Of course there is! As more people make and get involved in different crafts they will be seen and their work championed and with the social media and endless sharing it can only get better. Just typing in glass makers or glass artists in a search for example brings up so many artists and designers. My favourite will always be John Piper but it is these kinds of searches that increase awareness of designers and crafts.

Visits- Flags – Andrew Lee – Tatton Show.

As I am embarking on showing you everything I saw at the Tatton show and I know how much you are liking it, I have picked out some bits that I really liked, on top of all the other things that I really liked. I really liked these flags, by Andrew Lee.

They appeared as if by magic through the crowd and they moved and changed colour with the wind. I spent ages looking at them and seeing how they went from blue to pink to yellow and back again. I have decided that I would like my whole garden to be just these and nothing else. The iridescence of them had me fascinated and the way they moved and changed. If you get to see them anywhere have a small rest and just watch them.

You can see more of Andrews work here-

and the flags here-








A nice interlude before my 7th cup of tea stop.

All links and websites accessed  15th August 2017.

Visits- Tatton Flower Show- Part 3 -Like a magazine.

I am still in the big tent at this point and came across cactus world and Bougainvillea world and very over saturated orchids. I like the backgrounds the best as I felt I was in a schools science programme. For 10 minutes I took it upon myself to pretend I was in Sweden or a golden hour desert filled with cactus like a styled Instagram story and to be honest after the 4th plaster had fell off my toe, the pain meant I could have been anywhere. I didn’t ask anybody any questions as I felt I had spoke enough so I became a cactus picture taking person that was in a giant tent and I liked it and have no regrets.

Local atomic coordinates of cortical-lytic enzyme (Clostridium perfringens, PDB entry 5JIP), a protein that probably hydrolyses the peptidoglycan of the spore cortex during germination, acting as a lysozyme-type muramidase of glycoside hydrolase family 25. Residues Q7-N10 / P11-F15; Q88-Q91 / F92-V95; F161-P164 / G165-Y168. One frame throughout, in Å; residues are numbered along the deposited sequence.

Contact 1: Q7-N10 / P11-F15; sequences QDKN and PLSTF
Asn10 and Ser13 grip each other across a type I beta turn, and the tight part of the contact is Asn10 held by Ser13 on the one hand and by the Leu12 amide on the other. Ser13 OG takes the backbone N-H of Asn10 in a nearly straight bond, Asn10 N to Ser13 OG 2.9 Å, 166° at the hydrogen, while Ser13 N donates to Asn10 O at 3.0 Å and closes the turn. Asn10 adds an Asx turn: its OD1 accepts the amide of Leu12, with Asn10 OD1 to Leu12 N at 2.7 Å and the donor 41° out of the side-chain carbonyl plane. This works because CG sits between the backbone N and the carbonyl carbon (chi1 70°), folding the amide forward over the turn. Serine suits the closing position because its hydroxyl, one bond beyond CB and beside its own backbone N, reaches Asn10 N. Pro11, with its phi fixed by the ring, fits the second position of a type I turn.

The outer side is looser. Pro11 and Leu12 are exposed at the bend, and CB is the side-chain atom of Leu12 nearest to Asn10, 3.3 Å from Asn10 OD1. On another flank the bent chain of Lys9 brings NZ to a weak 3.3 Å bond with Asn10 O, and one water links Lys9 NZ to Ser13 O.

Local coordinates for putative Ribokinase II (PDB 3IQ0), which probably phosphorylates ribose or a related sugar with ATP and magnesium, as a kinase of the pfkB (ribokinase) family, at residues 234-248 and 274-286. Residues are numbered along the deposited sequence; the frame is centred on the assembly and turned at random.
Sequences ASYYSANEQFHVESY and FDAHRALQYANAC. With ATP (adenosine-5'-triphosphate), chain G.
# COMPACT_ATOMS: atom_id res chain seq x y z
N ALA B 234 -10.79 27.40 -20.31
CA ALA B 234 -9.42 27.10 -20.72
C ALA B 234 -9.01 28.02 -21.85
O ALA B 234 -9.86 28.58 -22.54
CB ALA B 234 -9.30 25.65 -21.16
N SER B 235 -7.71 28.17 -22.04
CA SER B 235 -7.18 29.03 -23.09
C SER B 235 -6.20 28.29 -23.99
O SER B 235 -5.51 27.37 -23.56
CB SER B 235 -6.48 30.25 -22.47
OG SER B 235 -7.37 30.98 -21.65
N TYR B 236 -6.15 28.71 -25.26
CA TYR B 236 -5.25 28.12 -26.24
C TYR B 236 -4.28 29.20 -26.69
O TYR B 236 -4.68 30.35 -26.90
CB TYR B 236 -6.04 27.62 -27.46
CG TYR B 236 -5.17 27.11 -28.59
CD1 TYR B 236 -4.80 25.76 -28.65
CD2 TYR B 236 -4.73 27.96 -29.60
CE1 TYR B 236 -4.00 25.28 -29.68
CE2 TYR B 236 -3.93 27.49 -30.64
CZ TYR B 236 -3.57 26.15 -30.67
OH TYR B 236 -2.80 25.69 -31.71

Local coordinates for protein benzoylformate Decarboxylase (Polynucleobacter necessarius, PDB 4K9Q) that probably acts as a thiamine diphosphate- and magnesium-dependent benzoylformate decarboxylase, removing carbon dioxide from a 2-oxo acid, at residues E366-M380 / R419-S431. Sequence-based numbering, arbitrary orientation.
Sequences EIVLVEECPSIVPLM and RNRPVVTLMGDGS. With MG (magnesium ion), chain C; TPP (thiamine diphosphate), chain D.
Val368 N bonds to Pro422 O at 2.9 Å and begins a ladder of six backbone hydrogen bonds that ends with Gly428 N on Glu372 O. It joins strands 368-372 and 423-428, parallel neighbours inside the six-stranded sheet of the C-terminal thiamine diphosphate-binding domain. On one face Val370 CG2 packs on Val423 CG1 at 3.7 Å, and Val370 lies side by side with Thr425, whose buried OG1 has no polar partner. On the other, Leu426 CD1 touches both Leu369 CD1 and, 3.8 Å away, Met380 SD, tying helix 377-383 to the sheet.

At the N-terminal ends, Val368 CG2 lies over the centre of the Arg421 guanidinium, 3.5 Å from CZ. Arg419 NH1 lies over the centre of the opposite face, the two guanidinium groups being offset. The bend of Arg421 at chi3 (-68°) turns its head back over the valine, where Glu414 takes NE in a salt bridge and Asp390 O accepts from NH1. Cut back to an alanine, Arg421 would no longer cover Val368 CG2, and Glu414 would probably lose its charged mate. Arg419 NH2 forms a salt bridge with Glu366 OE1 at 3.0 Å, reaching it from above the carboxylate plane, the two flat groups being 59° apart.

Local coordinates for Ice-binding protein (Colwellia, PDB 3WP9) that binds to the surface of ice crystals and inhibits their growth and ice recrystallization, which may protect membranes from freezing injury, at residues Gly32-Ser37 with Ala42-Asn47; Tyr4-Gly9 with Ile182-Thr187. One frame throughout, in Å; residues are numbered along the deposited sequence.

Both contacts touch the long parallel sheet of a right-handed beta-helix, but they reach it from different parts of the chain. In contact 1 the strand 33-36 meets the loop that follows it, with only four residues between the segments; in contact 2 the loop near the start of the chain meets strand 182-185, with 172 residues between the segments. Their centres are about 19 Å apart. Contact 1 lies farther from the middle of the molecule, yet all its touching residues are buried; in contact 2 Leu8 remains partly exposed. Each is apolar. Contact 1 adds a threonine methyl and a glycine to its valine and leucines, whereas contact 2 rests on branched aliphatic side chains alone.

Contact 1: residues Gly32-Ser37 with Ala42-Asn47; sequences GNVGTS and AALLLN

Visits- The Tatton Flower Show-Part 2- More Big tent action.

The fun never stops in the big tent. At this point I had started to sneeze quite profusely and had a headache from everything to do with flowers and pollen. I stopped for dinner of chips and gravy and a can of pop and got straight back in there as I’m not a quitter. I asked a lady about her grasses and a man about his bark chippings. I entered a competition to win a holiday in Malaysia and got a free bag for taking part- Cathay Pacific- It is me! I found a lonely 5p and then continued on my rounds.


























Visits-The Tatton Park Flower Show-Part 1-In The Big Tent.

When the word ‘show’ is entered into anything I am always interested. Same with the words; sale, fete, jumble, seconds and cake. The Tatton Park Flower Show has been a staple in my July calendar for 4 years now and I love the extravagance of giant cascades of fuchsias, vegetables and fruits all lined up neatly and very helpful plant friends trying their best with me whilst I ask about my Venus fly traps and why they wouldn’t eat their tea of ham and dead flies I made special. I also like it as it is calming, despite the crowds and minor pushing to get to Monty, the colours, the flowers, the vast displays and giant ferns are very good for me and this year I took my big camera, regretted the weight but became flower show possessed and now as a special treat I am showing you everything I saw, in its entirety, probably 5 or 6 parts long and you will like them! I have started off in the main flower tent, the ‘Don’ of tents if you like.
























All websites and links accessed – 13th July 2017.

Exercise 1- Justin McGuirk, The Art of Craft.

hat– accessed 7th August 2017.

After reading the above article;

Do you believe there is a demand for hand-made objects and work? Why do you think that some consumers seek out these qualities in the objects they buy?

I do believe that there is a high demand for hand made objects and craftsmanship and work that is solely handmade. I think that consumers want to feel part of the items they are buying. They want to believe it is maybe a one off made just for them or a limited run so the purchasing of such items from the artist who made it, is a personal thing. To be able to see something either online or in a magazine you like and look for it to find that it is made by a small business who puts time and energy into every piece gives it a story that people like. They will repeat the story and others will want the same. The consumers that will seek out these qualities are those that want these stories and to be able to have something different. To be able to search and maybe even help with the design of an item and to have it all for them.  The article mentions the process of items being seen as well as talked about so artists and makers can show their process online by the means of blogs, social media and films. This then gets into peoples design mode and they want to be a part of the item that is being made.